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Black History Month at Beat

What does Black History Month mean to you?

Is it a time to celebrate the Black community and their countless achievements? A reminder of where we’ve been and where we have to go? Or a chance to stay accountable as an anti-racist nation?

Trick question. It’s obviously all of the above and so much more. But for us at Beat, Black History Month also means shining a light on the toxic stereotypes that affect Black people with eating disorders.

“But eating disorders only affect young white women?”

Not only is that categorically false, but it’s a dangerous misconception which can prevent Black people from recognising symptoms of an eating disorder – and some healthcare professionals from referring specialist treatment.

We know that early intervention is crucial to recovery from an eating disorder, and yet our research shows only 52% of people from minority ethnicities feel confident asking for help from healthcare professionals (vs 64% of white British people).

A recent report published by the House of Lords and House of Commons Joint Committee on Human Rights revealed four in five Black women don’t believe their health is equally protected by the NHS in contrast to their white counterparts.

These concerns are not unfounded

That same report showed Black women are five times more likely than white women to die during pregnancy. And in 2006, another study revealed some clinicians couldn’t spot the symptoms of an eating disorder in a Black patient, where they could in a white one.

Why oh why? Well, let me count the reasons.

For starters, there’s little to no research on eating disorders within the Black community. Anorexia may appear to be more prevalent among white people, but it’s impossible to know as prevalence within the Black community is under-reported.

What the limited research does show is Black teenagers are 50% more likely than white teenagers to exhibit binge and purge behaviours (Goeree, Sovinsky, & Iorio, 2011). And a recent NHS report revealed that between 2017-2020, there was a 216% increase in the number of Black people admitted to hospital because of an eating disorder.

This reinforces that there’s little to no early intervention for Black people with eating disorders, so they end up in hospital when symptoms are at their most dangerous.

Okay, so what are we doing about it?

“It’s important that the needs of Black people are catered to in the eating disorder field. This includes investing in eating disorder specialists from a wide range of backgrounds, and ensuring that healthcare and educational staff are trained to detect eating disorder symptoms in people of all ethnicities and backgrounds.’'

– Tom Quinn, Director of External Affairs at Beat

As Tom said, proper training on eating disorders is essential (and that’s what we addressed last Eating Disorders Awareness Week). But to stop the sea of misconceptions that discourage Black people from getting early intervention, we’re also…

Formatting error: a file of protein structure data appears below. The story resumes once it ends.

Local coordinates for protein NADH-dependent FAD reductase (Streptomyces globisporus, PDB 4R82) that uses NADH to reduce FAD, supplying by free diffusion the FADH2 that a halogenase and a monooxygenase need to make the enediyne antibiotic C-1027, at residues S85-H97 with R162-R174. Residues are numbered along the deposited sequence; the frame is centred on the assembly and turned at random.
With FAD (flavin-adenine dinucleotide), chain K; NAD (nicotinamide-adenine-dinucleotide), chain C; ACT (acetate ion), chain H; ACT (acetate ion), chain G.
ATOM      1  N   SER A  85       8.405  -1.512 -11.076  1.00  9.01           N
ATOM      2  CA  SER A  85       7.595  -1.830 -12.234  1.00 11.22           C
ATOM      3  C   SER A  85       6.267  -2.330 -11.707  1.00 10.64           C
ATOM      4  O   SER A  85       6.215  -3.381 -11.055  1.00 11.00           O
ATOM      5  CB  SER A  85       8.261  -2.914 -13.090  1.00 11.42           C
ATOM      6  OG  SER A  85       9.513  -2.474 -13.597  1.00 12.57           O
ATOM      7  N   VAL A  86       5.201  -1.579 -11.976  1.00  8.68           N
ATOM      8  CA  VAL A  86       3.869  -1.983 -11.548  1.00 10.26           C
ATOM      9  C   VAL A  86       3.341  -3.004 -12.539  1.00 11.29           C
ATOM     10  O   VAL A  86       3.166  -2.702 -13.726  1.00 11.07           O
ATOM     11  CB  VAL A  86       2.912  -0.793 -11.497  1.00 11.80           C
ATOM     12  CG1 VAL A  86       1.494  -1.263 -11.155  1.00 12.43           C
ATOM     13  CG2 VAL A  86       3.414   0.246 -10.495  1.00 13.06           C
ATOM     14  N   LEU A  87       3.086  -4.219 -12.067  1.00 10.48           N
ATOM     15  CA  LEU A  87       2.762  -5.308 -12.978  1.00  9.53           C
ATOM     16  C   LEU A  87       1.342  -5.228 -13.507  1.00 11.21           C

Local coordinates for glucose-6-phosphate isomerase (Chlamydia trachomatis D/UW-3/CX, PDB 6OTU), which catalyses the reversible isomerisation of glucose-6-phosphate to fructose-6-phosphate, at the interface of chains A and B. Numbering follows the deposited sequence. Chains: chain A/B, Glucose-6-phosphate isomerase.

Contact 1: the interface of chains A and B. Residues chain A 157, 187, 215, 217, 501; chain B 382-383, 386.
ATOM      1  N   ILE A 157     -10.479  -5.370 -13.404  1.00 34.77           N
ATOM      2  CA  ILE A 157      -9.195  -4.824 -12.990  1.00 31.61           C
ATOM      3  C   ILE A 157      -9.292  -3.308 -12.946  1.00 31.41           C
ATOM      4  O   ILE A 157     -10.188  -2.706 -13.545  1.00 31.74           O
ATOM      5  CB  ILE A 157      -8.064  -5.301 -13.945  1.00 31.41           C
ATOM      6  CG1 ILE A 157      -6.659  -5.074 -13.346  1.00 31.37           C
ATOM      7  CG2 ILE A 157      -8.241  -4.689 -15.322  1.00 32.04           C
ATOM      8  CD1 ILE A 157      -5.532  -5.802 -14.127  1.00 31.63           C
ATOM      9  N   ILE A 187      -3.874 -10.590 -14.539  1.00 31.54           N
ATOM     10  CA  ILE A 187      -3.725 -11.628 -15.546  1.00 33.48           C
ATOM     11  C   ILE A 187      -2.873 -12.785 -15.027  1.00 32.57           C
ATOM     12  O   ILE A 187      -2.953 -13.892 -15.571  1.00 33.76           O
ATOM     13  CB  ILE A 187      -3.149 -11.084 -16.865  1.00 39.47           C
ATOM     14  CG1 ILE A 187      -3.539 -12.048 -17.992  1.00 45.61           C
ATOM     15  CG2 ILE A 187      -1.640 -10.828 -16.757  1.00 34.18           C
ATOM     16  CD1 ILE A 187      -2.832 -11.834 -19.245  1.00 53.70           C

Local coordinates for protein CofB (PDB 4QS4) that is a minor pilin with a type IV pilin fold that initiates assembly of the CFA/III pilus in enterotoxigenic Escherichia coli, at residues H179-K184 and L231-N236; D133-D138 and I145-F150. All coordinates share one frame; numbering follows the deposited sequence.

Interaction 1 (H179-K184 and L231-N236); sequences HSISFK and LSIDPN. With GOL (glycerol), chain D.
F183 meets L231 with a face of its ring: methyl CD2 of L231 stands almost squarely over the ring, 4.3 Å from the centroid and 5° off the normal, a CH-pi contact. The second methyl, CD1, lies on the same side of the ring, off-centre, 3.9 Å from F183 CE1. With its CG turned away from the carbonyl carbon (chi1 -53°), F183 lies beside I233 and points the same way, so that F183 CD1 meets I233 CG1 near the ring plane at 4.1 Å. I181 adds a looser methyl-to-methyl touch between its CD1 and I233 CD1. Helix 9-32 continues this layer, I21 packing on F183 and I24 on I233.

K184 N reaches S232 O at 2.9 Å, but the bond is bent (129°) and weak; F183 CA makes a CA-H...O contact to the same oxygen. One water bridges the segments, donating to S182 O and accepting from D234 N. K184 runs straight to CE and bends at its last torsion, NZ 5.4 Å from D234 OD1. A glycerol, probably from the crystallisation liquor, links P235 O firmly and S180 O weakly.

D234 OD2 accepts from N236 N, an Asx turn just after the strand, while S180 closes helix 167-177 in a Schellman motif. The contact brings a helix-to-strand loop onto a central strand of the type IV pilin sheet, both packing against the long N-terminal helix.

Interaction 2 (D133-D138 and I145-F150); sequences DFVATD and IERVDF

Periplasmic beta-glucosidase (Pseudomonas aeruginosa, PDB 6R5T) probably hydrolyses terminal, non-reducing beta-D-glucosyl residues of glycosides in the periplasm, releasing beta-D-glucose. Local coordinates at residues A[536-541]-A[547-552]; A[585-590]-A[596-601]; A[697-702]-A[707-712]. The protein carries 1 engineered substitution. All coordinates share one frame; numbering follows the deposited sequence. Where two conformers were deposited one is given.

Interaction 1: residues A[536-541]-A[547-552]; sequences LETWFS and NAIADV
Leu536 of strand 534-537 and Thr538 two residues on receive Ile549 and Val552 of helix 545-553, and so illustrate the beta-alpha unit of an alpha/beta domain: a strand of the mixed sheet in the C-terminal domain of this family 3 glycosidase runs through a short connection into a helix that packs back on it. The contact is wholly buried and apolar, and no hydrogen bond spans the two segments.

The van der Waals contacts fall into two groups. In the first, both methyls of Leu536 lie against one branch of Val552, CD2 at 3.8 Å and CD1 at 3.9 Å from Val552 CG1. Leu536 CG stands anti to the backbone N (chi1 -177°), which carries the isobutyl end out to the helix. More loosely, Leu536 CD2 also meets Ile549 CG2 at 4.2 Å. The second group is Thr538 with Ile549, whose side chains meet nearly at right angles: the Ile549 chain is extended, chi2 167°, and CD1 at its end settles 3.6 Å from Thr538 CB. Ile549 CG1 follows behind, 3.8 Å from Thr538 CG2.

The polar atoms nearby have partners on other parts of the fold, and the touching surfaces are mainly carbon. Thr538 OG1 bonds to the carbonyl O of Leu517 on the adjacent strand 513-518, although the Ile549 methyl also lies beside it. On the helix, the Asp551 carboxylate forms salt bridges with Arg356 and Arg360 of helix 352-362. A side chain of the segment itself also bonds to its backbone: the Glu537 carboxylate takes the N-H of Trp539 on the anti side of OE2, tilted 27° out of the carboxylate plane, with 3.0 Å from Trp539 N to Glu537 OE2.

From incredible influencers like Shareefa J, to leading specialists in the eating disorder space like Dr Chukwuemeka Nwuba, Dr Sheryllin McNeil and Dr Karen Carberry - we want to share our platform with Black leaders who know their stuff. So follow them and spread the word so we can drown out toxic misconceptions and change the narrative.

We also want to amplify the voices of our Black community. So if you want to share your story, change perceptions and connect with others – we’re all ears.

Of course, representation matters. Just look at the huge impact Encanto, Soul and the upcoming Little Mermaid remake have had. If you don’t see it, you can’t be it - right?

Going through an eating disorder is hard enough without also feeling like the odd one out. Like there’s something wrong with you, because this doesn’t affect ‘other people like you’. That’s exactly what it’s like for Black people who only see white faces talking back to them about eating disorders.

So from our feed and resources to blog and fundraising activities, representation is one of our top priorities. We’re also collaborating with our friends at the Health Innovation Network, who recently published a paper on Improving Equalities in Eating Disorders: Race, cultural and religious awareness.

If we want to fight stereotypes, we have to start in our own backyard. So in 2021, we commissioned an external review on equality, diversity and inclusion at Beat. We wanted to know what we’re doing well as a charity, but more importantly, how we could do better.

Since then, we’ve created a project group dedicated entirely to implementing the report’s suggestions. Watch this space.


Of course, the work doesn’t stop at the end of October. Anti-racist allyship isn’t performative and it certainly doesn’t have an expiry date. We know there’s always more to be done.

If you have any suggestions or would like to share your stories – please email us at

Together, we change lives.